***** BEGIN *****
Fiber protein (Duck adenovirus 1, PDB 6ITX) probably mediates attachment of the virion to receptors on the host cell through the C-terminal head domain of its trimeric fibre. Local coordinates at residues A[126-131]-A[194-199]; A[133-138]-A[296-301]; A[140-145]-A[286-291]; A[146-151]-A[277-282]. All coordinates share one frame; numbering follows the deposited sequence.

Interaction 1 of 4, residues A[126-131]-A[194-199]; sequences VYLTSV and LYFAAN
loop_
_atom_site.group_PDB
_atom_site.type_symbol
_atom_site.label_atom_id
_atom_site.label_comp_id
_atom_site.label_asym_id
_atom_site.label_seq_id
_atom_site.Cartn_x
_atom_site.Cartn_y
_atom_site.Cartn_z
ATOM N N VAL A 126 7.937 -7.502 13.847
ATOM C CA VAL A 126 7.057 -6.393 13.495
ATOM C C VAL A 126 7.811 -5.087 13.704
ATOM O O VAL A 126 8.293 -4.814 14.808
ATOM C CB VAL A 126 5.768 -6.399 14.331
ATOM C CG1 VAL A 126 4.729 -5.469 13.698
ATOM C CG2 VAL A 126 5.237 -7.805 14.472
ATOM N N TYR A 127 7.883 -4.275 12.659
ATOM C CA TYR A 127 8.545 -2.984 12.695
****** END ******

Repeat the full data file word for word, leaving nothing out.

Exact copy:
Fiber protein (Duck adenovirus 1, PDB 6ITX) probably mediates attachment of the virion to receptors on the host cell through the C-terminal head domain of its trimeric fibre. Local coordinates at residues A[126-131]-A[194-199]; A[133-138]-A[296-301]; A[140-145]-A[286-291]; A[146-151]-A[277-282]. All coordinates share one frame; numbering follows the deposited sequence.

Interaction 1 of 4, residues A[126-131]-A[194-199]; sequences VYLTSV and LYFAAN
loop_
_atom_site.group_PDB
_atom_site.type_symbol
_atom_site.label_atom_id
_atom_site.label_comp_id
_atom_site.label_asym_id
_atom_site.label_seq_id
_atom_site.Cartn_x
_atom_site.Cartn_y
_atom_site.Cartn_z
ATOM N N VAL A 126 7.937 -7.502 13.847
ATOM C CA VAL A 126 7.057 -6.393 13.495
ATOM C C VAL A 126 7.811 -5.087 13.704
ATOM O O VAL A 126 8.293 -4.814 14.808
ATOM C CB VAL A 126 5.768 -6.399 14.331
ATOM C CG1 VAL A 126 4.729 -5.469 13.698
ATOM C CG2 VAL A 126 5.237 -7.805 14.472
ATOM N N TYR A 127 7.883 -4.275 12.659
ATOM C CA TYR A 127 8.545 -2.984 12.695